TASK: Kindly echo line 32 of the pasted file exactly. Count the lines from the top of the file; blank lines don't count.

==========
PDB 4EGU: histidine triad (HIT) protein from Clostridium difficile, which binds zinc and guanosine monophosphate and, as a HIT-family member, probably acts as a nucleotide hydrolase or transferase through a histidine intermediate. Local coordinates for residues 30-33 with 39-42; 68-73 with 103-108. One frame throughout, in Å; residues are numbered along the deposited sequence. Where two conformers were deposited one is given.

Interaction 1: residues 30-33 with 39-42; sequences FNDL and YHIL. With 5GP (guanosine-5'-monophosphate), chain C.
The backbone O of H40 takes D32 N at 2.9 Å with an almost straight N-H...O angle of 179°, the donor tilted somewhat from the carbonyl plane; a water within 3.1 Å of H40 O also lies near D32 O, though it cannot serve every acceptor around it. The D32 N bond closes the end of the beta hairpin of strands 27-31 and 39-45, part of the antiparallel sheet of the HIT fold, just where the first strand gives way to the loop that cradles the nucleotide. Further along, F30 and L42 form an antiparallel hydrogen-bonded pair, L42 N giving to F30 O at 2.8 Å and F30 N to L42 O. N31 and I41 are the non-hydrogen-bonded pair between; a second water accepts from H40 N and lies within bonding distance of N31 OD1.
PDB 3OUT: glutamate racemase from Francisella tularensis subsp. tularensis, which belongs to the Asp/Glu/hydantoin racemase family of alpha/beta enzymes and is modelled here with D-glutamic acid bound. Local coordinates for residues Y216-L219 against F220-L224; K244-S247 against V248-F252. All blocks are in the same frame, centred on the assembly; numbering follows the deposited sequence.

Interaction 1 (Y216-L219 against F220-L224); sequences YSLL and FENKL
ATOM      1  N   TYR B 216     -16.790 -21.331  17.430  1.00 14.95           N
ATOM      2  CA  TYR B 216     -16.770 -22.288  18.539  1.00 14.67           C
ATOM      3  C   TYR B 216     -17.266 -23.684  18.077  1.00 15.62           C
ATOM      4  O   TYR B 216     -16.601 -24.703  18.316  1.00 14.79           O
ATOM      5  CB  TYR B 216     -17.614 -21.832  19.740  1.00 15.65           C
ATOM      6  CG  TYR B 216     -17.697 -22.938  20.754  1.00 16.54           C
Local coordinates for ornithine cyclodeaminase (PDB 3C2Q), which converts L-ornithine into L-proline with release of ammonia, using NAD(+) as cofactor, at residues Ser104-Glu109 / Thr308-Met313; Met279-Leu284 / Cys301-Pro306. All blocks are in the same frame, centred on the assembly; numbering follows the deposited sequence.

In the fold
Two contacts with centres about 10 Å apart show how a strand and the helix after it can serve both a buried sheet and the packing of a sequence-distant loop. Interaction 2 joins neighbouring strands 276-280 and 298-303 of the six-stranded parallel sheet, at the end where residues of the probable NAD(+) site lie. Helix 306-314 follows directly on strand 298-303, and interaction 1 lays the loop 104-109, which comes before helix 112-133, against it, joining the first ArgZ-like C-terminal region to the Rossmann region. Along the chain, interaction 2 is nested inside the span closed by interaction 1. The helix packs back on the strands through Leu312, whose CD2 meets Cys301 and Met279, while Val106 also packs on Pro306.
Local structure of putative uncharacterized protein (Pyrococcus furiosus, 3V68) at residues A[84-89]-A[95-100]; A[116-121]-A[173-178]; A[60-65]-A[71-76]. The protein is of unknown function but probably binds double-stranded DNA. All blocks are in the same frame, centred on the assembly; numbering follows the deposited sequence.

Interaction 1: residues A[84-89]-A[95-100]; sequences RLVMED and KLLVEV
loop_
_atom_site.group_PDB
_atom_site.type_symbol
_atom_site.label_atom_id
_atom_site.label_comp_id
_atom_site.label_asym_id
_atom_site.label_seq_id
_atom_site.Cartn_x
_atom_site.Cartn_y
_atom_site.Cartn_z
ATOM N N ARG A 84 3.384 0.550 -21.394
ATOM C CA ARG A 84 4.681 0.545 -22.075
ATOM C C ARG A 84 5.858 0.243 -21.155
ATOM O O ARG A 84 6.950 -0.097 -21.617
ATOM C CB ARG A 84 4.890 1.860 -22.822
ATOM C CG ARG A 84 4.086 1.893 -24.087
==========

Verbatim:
ATOM C CG ARG A 84 4.086 1.893 -24.087